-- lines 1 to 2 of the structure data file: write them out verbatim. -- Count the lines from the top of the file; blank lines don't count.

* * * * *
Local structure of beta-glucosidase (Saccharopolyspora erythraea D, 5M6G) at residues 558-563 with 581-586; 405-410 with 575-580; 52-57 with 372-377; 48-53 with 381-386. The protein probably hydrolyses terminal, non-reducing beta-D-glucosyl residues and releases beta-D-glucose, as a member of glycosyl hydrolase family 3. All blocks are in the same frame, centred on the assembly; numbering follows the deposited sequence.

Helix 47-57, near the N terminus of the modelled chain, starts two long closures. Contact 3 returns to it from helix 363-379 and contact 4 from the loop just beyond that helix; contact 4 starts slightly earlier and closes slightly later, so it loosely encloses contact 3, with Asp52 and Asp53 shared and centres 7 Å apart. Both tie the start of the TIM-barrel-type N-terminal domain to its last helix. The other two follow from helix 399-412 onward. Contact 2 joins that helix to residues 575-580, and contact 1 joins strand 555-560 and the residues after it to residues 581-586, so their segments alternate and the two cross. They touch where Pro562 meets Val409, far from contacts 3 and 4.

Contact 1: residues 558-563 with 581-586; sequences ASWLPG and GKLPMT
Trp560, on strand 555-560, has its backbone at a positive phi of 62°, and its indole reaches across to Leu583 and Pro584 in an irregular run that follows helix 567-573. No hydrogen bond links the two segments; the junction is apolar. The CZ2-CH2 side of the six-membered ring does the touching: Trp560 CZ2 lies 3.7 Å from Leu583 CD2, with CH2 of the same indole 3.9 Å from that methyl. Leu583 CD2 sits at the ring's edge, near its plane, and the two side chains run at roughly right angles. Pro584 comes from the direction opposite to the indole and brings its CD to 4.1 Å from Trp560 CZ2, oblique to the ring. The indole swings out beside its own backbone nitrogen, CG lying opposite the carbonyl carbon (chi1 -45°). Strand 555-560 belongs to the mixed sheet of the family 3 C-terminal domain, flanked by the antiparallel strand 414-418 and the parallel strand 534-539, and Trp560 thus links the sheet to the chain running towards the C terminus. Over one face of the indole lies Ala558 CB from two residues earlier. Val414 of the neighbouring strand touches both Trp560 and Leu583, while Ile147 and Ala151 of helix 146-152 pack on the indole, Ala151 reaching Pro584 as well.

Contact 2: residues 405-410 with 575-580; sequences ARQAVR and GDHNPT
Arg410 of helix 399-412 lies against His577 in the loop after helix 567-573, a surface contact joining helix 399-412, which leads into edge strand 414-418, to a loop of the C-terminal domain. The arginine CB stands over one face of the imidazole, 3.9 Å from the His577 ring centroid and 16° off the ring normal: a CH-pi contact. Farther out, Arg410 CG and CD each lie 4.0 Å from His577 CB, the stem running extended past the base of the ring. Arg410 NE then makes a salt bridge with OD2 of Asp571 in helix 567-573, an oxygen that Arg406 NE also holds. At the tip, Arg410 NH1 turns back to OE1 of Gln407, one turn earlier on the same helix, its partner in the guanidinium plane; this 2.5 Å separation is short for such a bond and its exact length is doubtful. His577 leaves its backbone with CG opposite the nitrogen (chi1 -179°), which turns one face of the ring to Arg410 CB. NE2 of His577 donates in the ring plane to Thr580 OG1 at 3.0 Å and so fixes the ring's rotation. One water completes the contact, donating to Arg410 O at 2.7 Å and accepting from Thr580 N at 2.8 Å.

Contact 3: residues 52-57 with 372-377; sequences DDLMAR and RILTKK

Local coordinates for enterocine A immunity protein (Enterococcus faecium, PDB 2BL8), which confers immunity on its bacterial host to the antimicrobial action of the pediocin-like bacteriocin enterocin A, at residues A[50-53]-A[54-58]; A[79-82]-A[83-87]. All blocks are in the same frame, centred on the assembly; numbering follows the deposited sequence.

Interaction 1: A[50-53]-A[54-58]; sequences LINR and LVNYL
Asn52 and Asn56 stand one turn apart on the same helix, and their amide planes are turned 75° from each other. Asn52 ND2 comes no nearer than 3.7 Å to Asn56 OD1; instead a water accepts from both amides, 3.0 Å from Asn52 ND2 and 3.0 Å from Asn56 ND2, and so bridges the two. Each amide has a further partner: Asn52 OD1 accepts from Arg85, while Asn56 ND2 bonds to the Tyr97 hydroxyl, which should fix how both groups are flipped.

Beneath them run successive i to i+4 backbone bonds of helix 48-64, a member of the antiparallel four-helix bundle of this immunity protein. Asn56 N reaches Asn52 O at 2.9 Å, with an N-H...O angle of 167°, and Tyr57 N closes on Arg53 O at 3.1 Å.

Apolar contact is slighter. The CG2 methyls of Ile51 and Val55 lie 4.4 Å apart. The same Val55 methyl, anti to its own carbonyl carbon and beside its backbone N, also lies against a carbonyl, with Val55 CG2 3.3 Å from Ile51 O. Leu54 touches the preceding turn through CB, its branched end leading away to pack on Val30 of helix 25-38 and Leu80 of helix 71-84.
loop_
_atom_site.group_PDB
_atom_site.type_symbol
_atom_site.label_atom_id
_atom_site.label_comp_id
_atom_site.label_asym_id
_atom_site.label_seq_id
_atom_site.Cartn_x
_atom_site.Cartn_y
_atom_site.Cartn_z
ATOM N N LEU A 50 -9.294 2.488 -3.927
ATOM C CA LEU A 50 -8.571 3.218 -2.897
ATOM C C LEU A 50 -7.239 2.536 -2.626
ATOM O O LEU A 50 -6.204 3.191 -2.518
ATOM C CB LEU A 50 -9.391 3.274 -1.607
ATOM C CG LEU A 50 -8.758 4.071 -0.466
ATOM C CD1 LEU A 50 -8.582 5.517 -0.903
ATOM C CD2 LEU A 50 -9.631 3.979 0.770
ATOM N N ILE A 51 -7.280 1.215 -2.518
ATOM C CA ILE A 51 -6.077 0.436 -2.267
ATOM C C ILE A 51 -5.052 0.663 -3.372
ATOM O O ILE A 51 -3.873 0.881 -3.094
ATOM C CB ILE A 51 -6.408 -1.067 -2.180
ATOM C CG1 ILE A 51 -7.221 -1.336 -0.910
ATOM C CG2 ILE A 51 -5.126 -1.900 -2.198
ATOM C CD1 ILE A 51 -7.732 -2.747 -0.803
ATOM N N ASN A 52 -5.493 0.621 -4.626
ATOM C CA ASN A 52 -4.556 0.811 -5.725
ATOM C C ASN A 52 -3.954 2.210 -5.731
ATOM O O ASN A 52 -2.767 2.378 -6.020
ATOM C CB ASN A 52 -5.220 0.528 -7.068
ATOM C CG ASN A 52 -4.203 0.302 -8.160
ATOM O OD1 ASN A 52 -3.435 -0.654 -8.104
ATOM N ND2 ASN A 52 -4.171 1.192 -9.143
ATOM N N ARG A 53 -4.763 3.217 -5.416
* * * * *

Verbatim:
Local structure of beta-glucosidase (Saccharopolyspora erythraea D, 5M6G) at residues 558-563 with 581-586; 405-410 with 575-580; 52-57 with 372-377; 48-53 with 381-386. The protein probably hydrolyses terminal, non-reducing beta-D-glucosyl residues and releases beta-D-glucose, as a member of glycosyl hydrolase family 3. All blocks are in the same frame, centred on the assembly; numbering follows the deposited sequence.

Helix 47-57, near the N terminus of the modelled chain, starts two long closures. Contact 3 returns to it from helix 363-379 and contact 4 from the loop just beyond that helix; contact 4 starts slightly earlier and closes slightly later, so it loosely encloses contact 3, with Asp52 and Asp53 shared and centres 7 Å apart. Both tie the start of the TIM-barrel-type N-terminal domain to its last helix. The other two follow from helix 399-412 onward. Contact 2 joins that helix to residues 575-580, and contact 1 joins strand 555-560 and the residues after it to residues 581-586, so their segments alternate and the two cross. They touch where Pro562 meets Val409, far from contacts 3 and 4.